In the case of Kendra Cocksedge, tap dancing’s loss has very much been rugby’s gain.
The Black Ferns scrum-half, who was introduced to an oval ball aged four when it was decided that dance lessons were not for her, showcased the full range of her talents to lead Canterbury to a second successive Farah Palmer Cup success in October.
Cocksedge amassed 27 points as Counties Manukau were dispatched in the final, and will now turn her attention to New Zealand’s three-test tour of USA and France.
November’s matches in Chicago, Toulon and Grenoble provide an opportunity for the squad’s vice-captain to edge ever closer to a personal landmark – a half-century of international caps.
“I’m on 44 tests for the Black Ferns and obviously our captain, Fiao’o [Fa’amausili], is the first one to get to 50,” Cocksedge said ahead of their first test on US soil, against the Women's Eagles, this weekend.
“So, my motivation at the moment is to keep enjoying being given the opportunity and being grateful for wearing the black jersey but also I really want to get to 50 tests for the Black Ferns and still be playing some of my best rugby.
“And that’s what probably motivates me.”
Returning to France for back-to-back tests against the Women’s Rugby World Cup 2017 semi-finalists could bring back some painful memories for the 30-year-old.
A member of the squad that won the World Cup in England in 2010, Cocksedge was also present four years later in Paris, when a shock 17-14 pool-stage defeat to Ireland helped consign the Black Ferns to fifth, their worst finish in the showpiece tournament.
Having also lost her place in the sevens squad for that year’s World Series, and the full-time contract that came with it, it was a tough 12 months for the number nine.
She quickly rebounded, however, and focused on her 15s career, ending 2015 as both New Zealand’s and World Rugby’s Women’s Player of the Year.
Two years later Cocksedge travelled to Ireland determined to wrestle back the Women’s Rugby World Cup trophy from England, a feat that was achieved with a 41-32 defeat of the Red Roses in the Belfast final.
“For me, a big turning point was 2015,” she said. “That was awesome for me. It was a really tough year, and to be awarded that was awesome but then obviously to win the World Cup back off England last year would probably overrule that in terms of a team space.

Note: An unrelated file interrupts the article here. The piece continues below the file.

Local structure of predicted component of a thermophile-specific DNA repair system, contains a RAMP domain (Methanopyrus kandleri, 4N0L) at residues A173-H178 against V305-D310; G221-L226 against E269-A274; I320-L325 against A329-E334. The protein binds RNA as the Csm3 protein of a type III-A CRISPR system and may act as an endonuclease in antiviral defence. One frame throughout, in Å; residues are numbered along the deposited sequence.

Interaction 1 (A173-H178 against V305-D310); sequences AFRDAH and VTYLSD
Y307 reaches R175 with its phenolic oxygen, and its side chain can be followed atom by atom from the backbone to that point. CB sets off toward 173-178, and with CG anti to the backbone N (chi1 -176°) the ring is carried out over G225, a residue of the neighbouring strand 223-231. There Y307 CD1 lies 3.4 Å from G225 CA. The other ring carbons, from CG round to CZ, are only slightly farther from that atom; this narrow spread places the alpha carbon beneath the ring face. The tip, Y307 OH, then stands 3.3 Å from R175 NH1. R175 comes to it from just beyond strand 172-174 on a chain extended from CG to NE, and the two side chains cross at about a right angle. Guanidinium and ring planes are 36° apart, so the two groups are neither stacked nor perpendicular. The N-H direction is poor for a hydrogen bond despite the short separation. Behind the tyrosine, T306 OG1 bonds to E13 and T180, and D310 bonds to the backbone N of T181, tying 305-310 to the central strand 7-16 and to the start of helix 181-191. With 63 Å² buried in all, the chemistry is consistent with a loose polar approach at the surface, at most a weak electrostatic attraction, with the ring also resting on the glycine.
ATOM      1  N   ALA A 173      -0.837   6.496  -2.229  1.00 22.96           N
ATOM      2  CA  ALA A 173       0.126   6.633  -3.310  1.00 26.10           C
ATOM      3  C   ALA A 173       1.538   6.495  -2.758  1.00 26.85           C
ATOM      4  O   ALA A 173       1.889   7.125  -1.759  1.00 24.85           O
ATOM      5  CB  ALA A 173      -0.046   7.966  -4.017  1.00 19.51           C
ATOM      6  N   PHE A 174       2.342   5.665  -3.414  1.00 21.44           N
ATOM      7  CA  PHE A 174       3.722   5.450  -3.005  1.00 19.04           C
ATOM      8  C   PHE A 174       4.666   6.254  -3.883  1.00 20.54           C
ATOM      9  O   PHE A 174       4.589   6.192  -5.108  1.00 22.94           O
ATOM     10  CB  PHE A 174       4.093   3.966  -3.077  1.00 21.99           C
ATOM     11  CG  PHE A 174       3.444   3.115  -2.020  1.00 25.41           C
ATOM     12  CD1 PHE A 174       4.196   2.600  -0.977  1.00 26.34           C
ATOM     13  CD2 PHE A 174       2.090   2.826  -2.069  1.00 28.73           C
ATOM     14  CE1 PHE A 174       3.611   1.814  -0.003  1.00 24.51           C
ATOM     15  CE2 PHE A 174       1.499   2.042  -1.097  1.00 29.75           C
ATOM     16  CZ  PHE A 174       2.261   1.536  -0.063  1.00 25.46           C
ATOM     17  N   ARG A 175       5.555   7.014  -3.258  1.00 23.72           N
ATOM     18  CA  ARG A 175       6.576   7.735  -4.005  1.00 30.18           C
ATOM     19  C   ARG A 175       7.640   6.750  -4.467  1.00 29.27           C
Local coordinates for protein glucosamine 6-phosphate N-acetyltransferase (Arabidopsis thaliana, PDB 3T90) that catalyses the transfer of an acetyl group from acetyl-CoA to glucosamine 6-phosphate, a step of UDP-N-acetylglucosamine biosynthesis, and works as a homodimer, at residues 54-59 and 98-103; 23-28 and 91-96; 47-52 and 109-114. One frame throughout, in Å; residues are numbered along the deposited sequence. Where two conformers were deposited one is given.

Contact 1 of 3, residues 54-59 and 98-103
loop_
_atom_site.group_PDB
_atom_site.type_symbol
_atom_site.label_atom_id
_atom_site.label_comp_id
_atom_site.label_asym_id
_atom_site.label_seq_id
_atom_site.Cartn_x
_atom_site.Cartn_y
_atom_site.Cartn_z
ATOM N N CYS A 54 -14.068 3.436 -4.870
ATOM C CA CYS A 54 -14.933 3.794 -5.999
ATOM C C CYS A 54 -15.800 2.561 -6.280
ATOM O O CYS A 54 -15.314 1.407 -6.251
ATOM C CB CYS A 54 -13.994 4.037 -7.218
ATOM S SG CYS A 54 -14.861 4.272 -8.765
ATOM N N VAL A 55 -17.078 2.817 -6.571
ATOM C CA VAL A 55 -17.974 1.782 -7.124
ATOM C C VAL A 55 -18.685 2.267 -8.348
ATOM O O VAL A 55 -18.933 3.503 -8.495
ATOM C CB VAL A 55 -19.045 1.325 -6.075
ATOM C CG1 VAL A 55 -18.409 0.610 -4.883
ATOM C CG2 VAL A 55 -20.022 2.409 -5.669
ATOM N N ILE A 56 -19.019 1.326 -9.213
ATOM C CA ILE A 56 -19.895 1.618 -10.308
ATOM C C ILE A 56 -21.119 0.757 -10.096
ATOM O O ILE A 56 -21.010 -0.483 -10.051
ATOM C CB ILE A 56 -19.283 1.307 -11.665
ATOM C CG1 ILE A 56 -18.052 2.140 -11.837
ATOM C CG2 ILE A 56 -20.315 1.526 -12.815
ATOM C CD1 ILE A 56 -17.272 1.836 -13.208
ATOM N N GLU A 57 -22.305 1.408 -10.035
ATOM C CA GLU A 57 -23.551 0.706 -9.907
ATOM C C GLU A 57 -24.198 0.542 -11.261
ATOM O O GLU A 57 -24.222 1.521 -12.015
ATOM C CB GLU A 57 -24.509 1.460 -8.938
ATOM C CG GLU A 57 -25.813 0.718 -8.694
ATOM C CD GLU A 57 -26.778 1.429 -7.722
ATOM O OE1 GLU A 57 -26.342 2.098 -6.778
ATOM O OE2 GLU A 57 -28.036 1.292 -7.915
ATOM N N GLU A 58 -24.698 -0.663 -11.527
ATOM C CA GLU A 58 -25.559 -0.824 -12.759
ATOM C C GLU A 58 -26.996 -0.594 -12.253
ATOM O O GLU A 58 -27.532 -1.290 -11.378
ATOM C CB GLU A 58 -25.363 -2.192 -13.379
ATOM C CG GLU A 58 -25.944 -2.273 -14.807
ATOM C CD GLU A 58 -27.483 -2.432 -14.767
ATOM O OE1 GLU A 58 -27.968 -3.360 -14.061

“That’s something special. I was a part of the 2010 World Cup when we won, also part of 2014 when Ireland beat us and kicked us out.
“So to get [the World Cup] – we were going over there and that’s what we were coming back with. Us older ones that were there in 2014, we had one job and that’s what was going to happen.”
Cocksedge is yet to make a decision on her long-term future, and whether she will be around in 2021 to attempt to complete a hat-trick of Women’s Rugby World Cup wins.
However, in her role as a Women’s Rugby Development Manager at New Zealand Rugby – covering the six Crusaders' regions on the country’s South Island – she is helping to create the pathways that it is hoped will encourage the next generation of Black Ferns.
Cocksedge is determined to provide young girls with opportunities that were not available to her when she started playing for a boys’ team in Taranaki 26 years ago.
And it seems the production line of young female talent is in rude health with New Zealand’s ‘Baby Ferns’ winning sevens gold at the recent Youth Olympic Games in Argentina.
“I was just watching [the Youth Olympics] the other day and just seeing the talent that’s coming through, I’m out there and I’m seeing it,” Cocksedge said.
“I’m seeing all these young girls come across to rugby from other sports, and I think what’s helped that is having our Black Ferns out in the environment and out in the community and kind of rubbing shoulders with these young ones.
“Not all sports kind of do that, I think that’s what we’re benefitting from. These young girls now have role models.
“It’s good for these young girls to be rubbing shoulders with the Black Ferns after winning a World Cup, and with the Black Ferns Sevens after winning their Commonwealth Games gold.
“It helps having a community and creating that good vibe, and good environment, and having those young girls see that and just want to strive to become a Black Fern.”
Cocksedge has been particularly visible having appeared on Small Blacks TV in 2017, conducting a kicking masterclass alongside All Blacks fly-half Beauden Barrett.
Small Blacks TV fame
“Young girls can actually see that it’s not just a male sport, I guess,” she said. “Rugby’s for everyone.
“But cool to be the one on that show, and I had a lot of young boys come up to me and be like ‘oh, you’re the one on Small Blacks TV’.
“So, it’s pretty cool for me as well and for young boys to see that and notice that.
“It’s good if young girls that are starting off at their age and are playing – them watching it is almost normal now whereas back in the day it probably wasn’t that normal.
“But that’s just the way that we’re going now and it’s what’s really exciting about it.”